Various numbers have been put forward for the price of buying Chelsea football club, which was put up for sale by Roman Abramovich for £3bn prior to the UK government freezing his assets.
Lots of bidders came forwards before the deadline of 19th March 2022, and some were close, but did not match, the quoted asking price.
Analysts use a variety of methods to value businesses, so here is an attempt to work out how some of the numbers mentioned in the media would have been calculated.
Does that mean that these figures should be relied upon…valuation is part art, part science, and a lot of salesmanship, so always treat figures with caution.
Method A: Comparative Analysis
If you were trying to value your house, one method is to look at the price charged for similar properties nearby, and then adjust for condition, different number of bedrooms, bigger/smaller garden etc, and the same can be applied to company valuations.
Manchester United are a good comparative company because their shares are quoted on the New York Stock Exchange and so an up to date value can be determined.
In the case of United, the present price is $13.71 per share, and if this is multiplied by the number of shares (approximately 163 million), this gives a total of $2.24bn (£1.70bn) for the company’s equity.
Relating back to a house, its value is usually split between the lender (mortgage holder) and houseowner, and this principle applies to companies too, so the net debt (borrowings less cash) of the company is added to that of the equity element.
Putting the two figures together for Manchester United gives net debt of £495m plus equity of £1.70bn to give a total enterprise value (estimated value of the business as a whole) of £2.195 million.
United had revenue of £494m in 2021 (or could use their £627m in pre-covid 2019) and an EBITDA profit (cash proxy figure) of £91m (£186m in 2019).
Therefore United have the following multiplier figures for the club
|Revenue multiplier||3.5 x||4.4 x|
|EBITDA multiplier||11.8 x||24.1 x|
If we apply these figures to Chelsea we get the following
|MUFC Revenue Multiplier||3.5 x||4.4 x|
|EBITDA Multiplier||11.8 x||24.1 x|
Notwithstanding that there are differences in the figures from the different years, the EBITDA valuations can be ignored as Roman Abramovich claimed he did not run Chelsea as a profit making business, and these figures tend to back up that claim.
Having a revenue multiple valuation of somewhere between £1.56bn-£1.93bn seems intuitively in the right ball park, given Chelsea’s smaller stadium and fanbase compared to Manchester United.
A bigger and/or stadium though, which has greater capacity been suggested by some of the interested parties and this may be why some of the bids are higher than £2bn.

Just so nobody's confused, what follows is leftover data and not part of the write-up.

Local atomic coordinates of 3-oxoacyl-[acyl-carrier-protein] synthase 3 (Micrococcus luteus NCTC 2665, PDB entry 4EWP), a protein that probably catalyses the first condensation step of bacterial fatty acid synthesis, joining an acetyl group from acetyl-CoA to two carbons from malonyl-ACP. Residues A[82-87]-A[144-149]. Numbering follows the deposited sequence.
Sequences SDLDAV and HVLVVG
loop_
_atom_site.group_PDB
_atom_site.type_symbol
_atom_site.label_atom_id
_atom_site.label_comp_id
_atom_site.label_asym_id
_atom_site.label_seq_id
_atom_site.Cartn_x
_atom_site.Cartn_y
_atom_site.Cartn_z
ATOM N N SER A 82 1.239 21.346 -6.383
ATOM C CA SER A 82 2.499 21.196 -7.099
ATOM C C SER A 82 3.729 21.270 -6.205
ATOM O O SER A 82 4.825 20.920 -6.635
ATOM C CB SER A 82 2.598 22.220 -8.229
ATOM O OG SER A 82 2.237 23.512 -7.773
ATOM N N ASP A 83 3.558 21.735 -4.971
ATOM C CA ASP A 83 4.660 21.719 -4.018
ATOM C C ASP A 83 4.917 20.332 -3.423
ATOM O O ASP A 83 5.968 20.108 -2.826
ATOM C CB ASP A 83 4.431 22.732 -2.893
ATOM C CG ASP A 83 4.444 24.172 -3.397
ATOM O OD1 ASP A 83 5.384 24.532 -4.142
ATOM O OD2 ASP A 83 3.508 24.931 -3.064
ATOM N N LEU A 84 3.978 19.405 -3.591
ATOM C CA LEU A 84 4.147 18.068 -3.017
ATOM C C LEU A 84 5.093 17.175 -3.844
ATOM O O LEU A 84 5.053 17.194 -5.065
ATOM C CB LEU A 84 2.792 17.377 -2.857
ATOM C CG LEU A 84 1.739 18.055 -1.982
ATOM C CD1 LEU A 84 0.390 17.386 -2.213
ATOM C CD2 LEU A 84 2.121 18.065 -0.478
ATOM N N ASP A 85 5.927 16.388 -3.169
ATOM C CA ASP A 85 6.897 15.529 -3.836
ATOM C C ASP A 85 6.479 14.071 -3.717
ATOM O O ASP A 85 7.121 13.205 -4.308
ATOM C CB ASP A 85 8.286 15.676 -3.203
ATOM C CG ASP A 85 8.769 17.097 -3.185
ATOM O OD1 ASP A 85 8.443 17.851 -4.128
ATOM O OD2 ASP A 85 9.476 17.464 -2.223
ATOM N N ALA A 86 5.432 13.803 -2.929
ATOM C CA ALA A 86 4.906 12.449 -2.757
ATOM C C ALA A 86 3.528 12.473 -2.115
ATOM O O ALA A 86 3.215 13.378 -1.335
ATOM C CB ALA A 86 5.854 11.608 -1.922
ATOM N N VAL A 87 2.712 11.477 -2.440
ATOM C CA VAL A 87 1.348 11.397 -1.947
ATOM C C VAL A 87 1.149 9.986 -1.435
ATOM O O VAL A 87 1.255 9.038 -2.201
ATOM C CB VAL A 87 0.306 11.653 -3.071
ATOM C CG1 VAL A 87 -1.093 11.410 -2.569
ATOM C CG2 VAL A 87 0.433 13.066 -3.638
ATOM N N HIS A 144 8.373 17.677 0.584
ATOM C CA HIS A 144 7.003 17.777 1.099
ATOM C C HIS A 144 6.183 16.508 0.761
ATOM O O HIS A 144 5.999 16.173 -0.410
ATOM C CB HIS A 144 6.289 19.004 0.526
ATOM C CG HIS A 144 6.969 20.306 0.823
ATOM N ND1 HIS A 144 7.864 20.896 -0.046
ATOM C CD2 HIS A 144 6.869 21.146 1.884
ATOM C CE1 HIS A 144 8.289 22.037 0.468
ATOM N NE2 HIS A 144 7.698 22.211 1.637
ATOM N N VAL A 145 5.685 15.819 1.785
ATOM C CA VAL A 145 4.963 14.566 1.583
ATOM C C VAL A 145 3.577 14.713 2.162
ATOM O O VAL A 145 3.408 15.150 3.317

Should a new owners acquire Chelsea, they also would pay what is called a ‘control premium’ which is an additional amount over the current market price for a single share, on the grounds that owning 51% or more of the company gives you the right to make strategic and operational decisions.
Markham Multivariate Model (MMM)
A few years ago, Dr Tom Markham created a bespoke valuation method for Premier League football clubs.
Specifically, this method took into consideration elements such as revenue, profit, net assets, wage control and popularity (measure by the proportion of available seats actually sold by the club).
Markham’s thesis put these items together to produce the following:
((R+A) x (P +R)/R x W)/C
Where R = Revenue
A = Net Assets
P = Net Profit
W = Wages/Revenue
C = Ave attendance/stadium capacity
Adjustments have been made by myself to this model to remove the volatility caused by individual player sales in a single season and replacing it with an average player sale profit over a three year period.
Losses made by a club (such as Chelsea) therefore reduce the value (as losses are negative net profits) which makes sense.
Likely new owners of Chelsea include a few US based franchise owners who might however decide to change the business model and try to make profits, which could mean that the MMM understates what these owners believe to be the long term value of the club.
Putting these figures into Chelsea’s accounts for 2018 and 2019 (the impact of Covid in 2020 and 2021 makes the calculations too unreliable) gives values of £1.61bn and £1.23 respectively.
Discounted Cash Flow
Every potential owner of Chelsea will say they are more interested in the money the club can generate in the future, rather than what was earned in the past under Abramovich, and so discounted cash flows are used as another basis for valuing the business.
No one knows for sure what the future holds in terms of club cash flows, but you can use historic figures and trends, and make assumptions based on them to estimate figures going forwards.
In financial maths we use something called the time value of money, which takes the view that £1 in a years’ time is worth less than £1 today, due to a combination of inflation and uncertainty.
Spreadsheets are used to calculate both the future cash flows and present values of those amounts, using assumptions for a variety of figures and interest rate, and assuming Chelsea continue to qualify for the Champions League and their player trading model (which involves significant sales) is maintained gives a value of £1.497 billion (the spreadsheet is not attached).
Looking at the models used gives the following
Revenue comparables £1.56-£1.93bn
DCF £1.50 bn
Therefore anyone bidding £2.5bn-£3bn for Chelsea is assuming that the business has been poorly run historically OR there are substantial untapped revenue sources (SuperLeague Mark II or NFT’s?) or cost savings to be achieved in the future…or the prospective owners simply want a trophy asset and are willing to pay a premium to acquire it.